Sunday, 15 December 2013

How to Sleep Faster ep. 3

Please check out this online exhibition:
How to Sleep Faster ep. 3
Arcadia Missa

I wrote a review of it for (here) - and it was such a pleasure to explore and write.

For more examples of my contemporary art history / tech writing, go here.

Gotta have it

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Tuesday, 10 December 2013

3D Printing the Future of Fashion

Essay written for the 3D Printshow London and Paris catalogue. November 2013.
Words by Faith Robinson. 

Different things fascinate different people. Some of us decide to take an interest in engineering or medicine, whilst some of us choose to study art or read books about archaeology. But none of us can choose whether or not to get dressed in the morning - and that is to say that every day, all of us engage with clothes and materials.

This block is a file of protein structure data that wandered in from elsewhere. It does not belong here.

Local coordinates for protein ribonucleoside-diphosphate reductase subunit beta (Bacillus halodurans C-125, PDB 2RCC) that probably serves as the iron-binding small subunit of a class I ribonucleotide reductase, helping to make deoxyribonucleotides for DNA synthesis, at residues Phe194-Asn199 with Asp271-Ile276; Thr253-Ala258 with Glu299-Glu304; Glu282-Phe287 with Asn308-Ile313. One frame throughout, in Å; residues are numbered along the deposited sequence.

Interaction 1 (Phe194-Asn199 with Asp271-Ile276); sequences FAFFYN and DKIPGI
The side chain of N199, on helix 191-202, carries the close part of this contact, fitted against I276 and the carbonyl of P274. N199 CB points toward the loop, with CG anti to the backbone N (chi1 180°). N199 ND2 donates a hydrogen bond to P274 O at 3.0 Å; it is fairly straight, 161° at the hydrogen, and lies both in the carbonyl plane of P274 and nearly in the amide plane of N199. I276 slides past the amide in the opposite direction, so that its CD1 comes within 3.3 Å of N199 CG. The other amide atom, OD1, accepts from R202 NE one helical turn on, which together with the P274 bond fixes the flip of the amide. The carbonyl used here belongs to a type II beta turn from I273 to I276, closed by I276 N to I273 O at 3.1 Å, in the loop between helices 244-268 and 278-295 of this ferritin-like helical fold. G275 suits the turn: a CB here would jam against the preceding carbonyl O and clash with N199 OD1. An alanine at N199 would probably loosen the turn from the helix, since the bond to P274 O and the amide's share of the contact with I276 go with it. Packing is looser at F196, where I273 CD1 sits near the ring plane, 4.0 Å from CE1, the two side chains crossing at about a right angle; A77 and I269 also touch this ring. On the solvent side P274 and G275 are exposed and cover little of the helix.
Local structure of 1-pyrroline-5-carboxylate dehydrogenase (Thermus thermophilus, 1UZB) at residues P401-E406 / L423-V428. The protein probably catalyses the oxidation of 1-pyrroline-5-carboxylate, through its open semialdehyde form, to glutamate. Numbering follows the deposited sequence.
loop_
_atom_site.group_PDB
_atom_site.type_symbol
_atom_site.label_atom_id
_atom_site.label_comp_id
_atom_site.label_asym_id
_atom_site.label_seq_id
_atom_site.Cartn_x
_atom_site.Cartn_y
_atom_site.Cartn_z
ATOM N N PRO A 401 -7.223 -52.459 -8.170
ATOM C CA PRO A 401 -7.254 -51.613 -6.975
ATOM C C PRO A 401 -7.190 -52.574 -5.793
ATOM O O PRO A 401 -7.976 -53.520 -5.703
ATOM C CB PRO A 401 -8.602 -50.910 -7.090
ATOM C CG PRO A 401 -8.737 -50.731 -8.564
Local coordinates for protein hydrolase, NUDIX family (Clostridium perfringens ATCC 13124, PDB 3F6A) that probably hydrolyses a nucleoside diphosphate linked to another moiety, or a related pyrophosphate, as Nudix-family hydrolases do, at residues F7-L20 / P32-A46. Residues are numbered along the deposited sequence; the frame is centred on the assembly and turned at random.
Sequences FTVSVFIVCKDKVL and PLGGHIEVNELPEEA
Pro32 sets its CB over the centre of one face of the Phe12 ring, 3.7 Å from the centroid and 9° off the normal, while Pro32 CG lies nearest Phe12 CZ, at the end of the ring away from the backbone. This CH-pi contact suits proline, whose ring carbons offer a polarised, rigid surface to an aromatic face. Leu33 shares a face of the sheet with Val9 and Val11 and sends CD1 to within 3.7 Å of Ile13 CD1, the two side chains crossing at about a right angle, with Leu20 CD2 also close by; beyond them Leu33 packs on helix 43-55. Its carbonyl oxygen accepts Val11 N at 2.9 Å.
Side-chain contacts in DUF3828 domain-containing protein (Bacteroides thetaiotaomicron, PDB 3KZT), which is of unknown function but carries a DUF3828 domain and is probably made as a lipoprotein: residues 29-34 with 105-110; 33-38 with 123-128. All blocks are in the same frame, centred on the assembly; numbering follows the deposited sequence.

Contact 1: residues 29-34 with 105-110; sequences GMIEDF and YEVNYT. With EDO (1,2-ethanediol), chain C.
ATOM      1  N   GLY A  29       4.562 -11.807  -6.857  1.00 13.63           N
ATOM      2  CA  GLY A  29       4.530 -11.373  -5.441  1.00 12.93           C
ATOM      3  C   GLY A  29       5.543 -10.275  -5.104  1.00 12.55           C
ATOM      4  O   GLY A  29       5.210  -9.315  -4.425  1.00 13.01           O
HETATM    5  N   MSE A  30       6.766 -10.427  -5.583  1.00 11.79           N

Although wearing clothes doesn't necessarily mean that you’re interested in fashion, the fashion industry is very much integrated into the everyday, popular culture that few of us can ignore. What we buy on the high street often replicates – and is thus prescribed by - what happens in exclusive fashion design houses, exhibited periodically throughout the year and constantly changing from style to style. But the future of fashion no longer relies on seasonal trend. Through collaboration between a wide range of disciplines, as well as the inspirational technology being employed by these revolutionary creatives, innovative new ways to design and create fashion items are being developed. A fresh fashion perspective is being discovered - and 3D printing is providing the critical opportunity for these new ideas to be fully realised.